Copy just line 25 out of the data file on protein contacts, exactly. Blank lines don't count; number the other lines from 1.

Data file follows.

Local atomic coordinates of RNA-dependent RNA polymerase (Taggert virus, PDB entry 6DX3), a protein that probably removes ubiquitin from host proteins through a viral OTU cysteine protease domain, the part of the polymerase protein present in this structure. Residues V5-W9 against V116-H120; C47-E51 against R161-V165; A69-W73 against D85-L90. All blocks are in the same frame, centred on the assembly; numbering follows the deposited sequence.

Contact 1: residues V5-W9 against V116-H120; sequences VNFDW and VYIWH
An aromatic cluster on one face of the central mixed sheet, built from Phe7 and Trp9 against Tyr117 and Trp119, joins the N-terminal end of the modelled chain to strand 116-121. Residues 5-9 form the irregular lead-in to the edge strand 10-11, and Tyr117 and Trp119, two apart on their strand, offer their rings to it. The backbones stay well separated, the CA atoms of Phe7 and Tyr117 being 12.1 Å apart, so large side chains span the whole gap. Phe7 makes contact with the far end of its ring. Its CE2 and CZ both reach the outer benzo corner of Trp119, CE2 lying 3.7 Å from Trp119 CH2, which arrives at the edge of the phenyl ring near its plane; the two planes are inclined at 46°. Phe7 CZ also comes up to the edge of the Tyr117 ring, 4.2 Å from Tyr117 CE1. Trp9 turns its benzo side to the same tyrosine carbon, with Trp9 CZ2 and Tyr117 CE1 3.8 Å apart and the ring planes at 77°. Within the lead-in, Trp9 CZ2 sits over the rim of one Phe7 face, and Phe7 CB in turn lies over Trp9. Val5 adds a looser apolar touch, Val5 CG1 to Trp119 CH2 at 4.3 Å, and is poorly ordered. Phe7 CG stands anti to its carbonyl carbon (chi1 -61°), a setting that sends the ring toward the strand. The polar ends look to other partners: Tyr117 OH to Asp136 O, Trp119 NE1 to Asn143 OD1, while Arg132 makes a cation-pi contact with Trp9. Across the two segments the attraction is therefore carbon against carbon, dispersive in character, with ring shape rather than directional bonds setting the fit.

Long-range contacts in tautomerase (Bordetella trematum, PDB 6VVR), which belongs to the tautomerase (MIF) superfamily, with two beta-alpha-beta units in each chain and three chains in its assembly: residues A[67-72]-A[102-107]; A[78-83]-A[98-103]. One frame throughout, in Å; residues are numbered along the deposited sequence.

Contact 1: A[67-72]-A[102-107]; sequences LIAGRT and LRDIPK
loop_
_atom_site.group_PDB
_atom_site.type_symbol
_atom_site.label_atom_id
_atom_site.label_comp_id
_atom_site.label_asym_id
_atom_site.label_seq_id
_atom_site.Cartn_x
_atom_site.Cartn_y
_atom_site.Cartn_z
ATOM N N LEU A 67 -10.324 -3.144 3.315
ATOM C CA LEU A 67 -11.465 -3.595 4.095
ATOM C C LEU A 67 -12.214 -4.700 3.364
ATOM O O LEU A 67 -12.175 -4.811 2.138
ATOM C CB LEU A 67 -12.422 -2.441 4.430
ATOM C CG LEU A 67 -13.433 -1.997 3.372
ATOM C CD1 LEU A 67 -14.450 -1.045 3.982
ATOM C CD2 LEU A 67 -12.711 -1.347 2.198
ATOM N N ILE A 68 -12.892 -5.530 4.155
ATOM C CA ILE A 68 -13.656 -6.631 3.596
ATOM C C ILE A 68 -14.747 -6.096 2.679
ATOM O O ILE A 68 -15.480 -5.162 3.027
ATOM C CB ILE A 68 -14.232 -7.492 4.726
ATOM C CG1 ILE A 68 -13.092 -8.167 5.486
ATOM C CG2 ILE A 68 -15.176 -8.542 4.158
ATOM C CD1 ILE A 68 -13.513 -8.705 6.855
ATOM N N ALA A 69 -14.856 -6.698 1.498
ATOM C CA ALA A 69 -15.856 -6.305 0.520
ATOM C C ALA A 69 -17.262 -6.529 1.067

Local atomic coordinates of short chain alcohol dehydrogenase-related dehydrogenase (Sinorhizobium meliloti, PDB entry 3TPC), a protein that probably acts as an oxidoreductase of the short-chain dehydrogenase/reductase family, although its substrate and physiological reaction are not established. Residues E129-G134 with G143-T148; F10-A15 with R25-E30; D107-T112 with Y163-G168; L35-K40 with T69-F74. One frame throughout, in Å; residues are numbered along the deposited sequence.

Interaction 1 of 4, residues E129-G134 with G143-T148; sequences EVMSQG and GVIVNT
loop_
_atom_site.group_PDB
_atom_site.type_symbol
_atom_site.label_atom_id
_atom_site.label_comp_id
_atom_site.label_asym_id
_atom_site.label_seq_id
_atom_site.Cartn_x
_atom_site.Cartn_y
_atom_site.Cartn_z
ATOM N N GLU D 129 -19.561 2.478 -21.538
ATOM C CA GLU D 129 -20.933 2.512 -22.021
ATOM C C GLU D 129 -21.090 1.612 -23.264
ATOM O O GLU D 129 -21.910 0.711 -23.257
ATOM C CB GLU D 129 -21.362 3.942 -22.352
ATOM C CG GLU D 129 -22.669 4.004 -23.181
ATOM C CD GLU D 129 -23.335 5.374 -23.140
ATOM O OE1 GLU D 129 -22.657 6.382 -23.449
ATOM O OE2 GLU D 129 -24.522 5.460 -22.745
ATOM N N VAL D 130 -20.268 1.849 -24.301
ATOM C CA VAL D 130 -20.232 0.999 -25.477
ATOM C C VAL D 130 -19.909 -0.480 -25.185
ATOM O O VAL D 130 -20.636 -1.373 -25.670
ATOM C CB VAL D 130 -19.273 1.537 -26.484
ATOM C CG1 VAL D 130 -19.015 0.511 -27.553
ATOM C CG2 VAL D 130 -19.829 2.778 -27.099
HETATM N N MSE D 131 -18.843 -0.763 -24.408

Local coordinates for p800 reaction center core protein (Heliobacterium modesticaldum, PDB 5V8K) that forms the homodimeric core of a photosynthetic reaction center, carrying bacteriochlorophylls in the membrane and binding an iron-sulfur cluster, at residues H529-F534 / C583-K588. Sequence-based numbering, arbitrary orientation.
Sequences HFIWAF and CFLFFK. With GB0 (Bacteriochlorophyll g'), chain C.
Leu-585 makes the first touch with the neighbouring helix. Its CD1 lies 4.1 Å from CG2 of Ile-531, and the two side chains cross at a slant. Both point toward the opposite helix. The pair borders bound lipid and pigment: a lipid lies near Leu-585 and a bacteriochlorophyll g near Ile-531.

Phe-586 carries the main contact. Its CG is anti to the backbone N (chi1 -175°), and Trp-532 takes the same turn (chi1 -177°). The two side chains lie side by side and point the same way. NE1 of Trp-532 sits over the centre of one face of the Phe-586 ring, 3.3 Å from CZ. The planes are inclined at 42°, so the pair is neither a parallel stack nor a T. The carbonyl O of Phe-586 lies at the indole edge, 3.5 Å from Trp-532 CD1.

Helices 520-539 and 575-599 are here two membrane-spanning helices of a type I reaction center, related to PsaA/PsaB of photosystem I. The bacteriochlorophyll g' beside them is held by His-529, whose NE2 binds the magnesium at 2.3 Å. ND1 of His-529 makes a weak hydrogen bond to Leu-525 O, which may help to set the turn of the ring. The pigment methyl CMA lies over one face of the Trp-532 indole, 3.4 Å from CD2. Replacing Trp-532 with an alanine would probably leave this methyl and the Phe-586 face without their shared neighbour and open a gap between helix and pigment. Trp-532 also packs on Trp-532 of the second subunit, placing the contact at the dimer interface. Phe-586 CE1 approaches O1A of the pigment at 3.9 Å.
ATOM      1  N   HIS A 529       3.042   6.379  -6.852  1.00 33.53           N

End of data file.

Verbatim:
ATOM C CA ILE A 68 -13.656 -6.631 3.596